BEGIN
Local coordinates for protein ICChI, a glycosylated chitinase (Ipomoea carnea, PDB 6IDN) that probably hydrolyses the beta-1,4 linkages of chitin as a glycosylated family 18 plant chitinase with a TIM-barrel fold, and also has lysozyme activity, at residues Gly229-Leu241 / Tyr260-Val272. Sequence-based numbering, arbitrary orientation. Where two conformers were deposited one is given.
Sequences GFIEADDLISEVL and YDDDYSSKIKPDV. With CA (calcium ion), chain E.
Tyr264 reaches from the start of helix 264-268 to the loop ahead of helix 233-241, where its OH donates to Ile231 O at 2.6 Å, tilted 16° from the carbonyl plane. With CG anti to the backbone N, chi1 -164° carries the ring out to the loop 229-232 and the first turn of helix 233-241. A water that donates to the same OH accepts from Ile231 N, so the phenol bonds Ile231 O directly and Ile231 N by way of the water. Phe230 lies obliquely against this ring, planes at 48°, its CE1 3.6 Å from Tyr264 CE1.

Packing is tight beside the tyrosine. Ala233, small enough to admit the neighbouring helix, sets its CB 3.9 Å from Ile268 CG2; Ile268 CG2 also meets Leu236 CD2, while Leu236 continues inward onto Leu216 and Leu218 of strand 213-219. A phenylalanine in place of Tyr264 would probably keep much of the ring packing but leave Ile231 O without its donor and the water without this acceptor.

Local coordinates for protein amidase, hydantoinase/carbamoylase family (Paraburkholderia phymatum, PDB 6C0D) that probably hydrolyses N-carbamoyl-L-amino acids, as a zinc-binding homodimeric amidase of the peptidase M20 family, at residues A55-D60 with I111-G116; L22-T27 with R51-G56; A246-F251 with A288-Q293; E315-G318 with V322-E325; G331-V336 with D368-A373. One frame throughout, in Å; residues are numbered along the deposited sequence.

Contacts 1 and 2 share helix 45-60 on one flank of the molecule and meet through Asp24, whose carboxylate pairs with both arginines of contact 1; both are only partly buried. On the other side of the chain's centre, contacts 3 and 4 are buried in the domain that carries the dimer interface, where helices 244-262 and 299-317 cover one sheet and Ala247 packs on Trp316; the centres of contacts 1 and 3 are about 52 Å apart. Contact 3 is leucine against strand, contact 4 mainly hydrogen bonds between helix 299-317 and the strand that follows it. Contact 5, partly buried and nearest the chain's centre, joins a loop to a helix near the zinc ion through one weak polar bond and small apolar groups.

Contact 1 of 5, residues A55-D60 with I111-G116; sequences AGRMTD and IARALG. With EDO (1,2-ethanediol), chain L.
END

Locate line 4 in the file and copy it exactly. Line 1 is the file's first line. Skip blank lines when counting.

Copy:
Packing is tight beside the tyrosine. Ala233, small enough to admit the neighbouring helix, sets its CB 3.9 Å from Ile268 CG2; Ile268 CG2 also meets Leu236 CD2, while Leu236 continues inward onto Leu216 and Leu218 of strand 213-219. A phenylalanine in place of Tyr264 would probably keep much of the ring packing but leave Ile231 O without its donor and the water without this acceptor.